Primary HIV Drug Resistance and Efficacy of First-Line Antiretroviral Therapy Guided by Resistance Testing

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Abstract

Background:

Primary HIV drug resistance has been associated with poor treatment outcome of first-line highly active antiretroviral therapy (HAART) in several trials. The aim of the study was to assess the efficacy of first-line HAART guided by resistance testing.

Methods:

In a prospective multicenter study in the state of Nordrhein-Westfalen, Germany, chronically HIV-infected patients underwent genotypic resistance testing and were monitored for 48 weeks after initiation of HAART.

Results:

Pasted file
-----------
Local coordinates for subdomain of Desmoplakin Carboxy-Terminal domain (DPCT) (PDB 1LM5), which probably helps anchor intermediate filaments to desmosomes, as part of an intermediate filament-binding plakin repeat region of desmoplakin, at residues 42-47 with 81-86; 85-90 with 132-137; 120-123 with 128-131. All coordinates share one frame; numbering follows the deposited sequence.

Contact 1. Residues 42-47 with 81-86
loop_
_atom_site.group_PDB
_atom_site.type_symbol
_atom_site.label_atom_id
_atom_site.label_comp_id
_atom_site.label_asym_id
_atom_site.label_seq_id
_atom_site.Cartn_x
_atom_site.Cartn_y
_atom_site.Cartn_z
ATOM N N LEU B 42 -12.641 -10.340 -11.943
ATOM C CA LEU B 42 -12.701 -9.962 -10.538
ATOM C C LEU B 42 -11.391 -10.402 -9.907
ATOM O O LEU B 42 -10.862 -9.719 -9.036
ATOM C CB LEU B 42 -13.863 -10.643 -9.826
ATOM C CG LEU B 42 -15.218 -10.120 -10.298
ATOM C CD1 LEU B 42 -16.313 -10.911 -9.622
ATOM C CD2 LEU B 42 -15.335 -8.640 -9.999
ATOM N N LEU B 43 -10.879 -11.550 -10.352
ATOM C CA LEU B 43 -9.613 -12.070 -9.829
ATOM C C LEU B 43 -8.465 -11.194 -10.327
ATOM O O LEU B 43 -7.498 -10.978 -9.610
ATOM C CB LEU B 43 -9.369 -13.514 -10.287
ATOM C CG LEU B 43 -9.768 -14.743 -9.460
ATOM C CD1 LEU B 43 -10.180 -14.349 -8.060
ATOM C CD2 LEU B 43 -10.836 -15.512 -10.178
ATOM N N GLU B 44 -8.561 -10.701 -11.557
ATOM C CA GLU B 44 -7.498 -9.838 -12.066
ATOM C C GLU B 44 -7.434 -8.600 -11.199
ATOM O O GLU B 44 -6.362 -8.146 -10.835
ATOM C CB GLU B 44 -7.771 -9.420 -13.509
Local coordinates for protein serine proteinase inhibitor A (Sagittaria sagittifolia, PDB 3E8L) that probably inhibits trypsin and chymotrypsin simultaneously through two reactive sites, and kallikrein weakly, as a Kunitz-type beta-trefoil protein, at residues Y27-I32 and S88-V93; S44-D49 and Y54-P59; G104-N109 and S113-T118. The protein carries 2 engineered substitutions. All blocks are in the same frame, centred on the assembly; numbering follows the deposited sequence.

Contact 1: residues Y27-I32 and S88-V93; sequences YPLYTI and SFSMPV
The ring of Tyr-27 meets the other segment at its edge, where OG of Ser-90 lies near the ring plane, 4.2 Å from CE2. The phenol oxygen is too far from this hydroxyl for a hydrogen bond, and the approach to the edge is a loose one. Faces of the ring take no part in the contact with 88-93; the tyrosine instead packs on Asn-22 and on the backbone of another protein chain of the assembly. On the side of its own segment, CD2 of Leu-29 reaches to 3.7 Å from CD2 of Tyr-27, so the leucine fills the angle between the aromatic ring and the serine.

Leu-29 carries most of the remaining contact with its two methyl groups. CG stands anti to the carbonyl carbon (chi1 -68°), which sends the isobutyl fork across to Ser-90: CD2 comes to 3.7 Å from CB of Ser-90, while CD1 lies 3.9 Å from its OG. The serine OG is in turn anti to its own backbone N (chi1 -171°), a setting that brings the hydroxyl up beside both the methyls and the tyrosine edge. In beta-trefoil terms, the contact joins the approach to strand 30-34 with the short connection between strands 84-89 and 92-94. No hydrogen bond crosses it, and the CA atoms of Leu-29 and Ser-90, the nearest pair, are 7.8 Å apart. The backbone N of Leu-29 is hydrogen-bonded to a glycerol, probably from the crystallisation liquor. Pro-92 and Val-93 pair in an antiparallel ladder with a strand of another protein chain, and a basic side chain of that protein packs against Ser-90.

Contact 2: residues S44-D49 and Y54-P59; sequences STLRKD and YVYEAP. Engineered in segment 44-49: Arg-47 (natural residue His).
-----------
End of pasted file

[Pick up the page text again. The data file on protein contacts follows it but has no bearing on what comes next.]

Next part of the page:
Primary drug resistance was found in 30 of 269 patients'entering the study between January 2001 and December 2003 [11.2%; 95% confidence interval, 7.4-14.9]. In intent-to-'treat analysis, the proportion of patients with viral load below 50 copies/mL after 24 and 48 weeks was 70.0% and 66.7%, respectively, in patients with resistance and 74.1% and 73.6%, respectively, in patients without (P = 0.66 and 0.51). In on-treatment analysis, the proportions were 80.8% and 83.3%, respectively, in patients with resistance and 81.9% and 85.0%, respectively, in patients without (P'= 0.79 and 0.77). These results were also valid considering a detection limit of 400 copies/mL.

Conclusions:

The prevalence of primary drug resistance was 11.2% in chronically HIV-infected patients. HAART guided by resistance testing had similar efficacy in patients with primary drug resistance as compared with patients with wild-type virus. Based on these facts, resistance-adapted first-line HAART is suggested as routine practice.

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